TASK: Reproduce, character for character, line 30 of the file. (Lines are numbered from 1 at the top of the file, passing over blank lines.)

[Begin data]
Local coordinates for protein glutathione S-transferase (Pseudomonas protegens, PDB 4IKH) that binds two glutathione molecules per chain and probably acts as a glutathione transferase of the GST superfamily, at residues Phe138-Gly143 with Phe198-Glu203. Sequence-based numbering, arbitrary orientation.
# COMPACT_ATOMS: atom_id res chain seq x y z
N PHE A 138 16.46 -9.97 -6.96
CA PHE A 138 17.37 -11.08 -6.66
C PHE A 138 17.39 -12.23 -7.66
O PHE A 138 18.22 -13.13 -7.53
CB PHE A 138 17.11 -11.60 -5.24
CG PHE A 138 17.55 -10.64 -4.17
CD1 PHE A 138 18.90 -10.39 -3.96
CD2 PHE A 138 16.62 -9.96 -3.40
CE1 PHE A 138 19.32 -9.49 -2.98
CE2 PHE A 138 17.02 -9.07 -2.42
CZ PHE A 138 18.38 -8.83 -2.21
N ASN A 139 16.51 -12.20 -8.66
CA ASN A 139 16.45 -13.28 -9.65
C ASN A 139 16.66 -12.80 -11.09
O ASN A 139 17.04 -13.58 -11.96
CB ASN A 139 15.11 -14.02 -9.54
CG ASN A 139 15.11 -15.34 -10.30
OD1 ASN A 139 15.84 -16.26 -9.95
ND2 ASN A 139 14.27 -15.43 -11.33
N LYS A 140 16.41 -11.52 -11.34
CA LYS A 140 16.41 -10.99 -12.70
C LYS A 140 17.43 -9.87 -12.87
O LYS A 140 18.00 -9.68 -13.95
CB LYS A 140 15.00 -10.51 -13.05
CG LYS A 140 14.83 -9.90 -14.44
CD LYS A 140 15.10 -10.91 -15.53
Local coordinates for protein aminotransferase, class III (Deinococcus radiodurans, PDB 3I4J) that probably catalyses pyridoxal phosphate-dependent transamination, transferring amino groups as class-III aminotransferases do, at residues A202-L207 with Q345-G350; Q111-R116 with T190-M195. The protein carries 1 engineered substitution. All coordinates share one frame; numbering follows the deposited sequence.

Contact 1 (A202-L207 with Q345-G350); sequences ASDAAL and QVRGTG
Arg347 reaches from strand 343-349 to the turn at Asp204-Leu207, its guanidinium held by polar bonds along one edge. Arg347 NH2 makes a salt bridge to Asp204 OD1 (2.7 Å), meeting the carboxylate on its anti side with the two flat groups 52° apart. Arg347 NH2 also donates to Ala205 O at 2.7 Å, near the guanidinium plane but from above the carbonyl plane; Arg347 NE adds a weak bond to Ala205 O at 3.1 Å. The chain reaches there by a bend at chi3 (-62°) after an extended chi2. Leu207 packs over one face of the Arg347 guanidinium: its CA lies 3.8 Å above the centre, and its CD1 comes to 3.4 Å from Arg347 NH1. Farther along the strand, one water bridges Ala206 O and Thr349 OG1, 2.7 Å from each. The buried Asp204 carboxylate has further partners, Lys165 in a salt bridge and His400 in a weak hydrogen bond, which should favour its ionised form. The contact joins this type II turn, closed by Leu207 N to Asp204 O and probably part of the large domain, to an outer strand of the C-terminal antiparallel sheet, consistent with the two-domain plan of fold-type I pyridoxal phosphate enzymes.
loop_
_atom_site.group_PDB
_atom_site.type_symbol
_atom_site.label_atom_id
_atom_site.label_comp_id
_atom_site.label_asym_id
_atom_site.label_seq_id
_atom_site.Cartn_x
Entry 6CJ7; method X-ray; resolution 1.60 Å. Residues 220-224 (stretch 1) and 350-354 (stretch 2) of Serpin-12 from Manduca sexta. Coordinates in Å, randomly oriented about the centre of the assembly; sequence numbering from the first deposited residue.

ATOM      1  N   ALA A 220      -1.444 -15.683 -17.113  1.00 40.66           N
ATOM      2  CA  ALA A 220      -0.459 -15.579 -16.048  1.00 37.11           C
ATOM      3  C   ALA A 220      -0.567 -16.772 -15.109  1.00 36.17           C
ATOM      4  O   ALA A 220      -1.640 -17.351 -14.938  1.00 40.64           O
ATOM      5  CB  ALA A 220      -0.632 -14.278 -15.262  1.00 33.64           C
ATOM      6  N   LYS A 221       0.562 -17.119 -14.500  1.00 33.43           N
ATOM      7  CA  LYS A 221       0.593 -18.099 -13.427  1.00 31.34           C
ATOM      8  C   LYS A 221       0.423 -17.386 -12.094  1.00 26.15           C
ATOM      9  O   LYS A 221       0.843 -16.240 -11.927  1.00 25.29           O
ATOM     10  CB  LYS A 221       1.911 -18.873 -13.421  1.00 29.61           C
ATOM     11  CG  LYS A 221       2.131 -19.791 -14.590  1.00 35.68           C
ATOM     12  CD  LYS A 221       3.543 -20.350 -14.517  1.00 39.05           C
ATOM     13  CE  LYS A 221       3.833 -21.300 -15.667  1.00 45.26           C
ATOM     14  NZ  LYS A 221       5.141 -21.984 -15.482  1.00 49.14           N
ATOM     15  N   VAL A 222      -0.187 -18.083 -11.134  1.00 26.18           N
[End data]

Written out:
Contact 1 (A202-L207 with Q345-G350); sequences ASDAAL and QVRGTG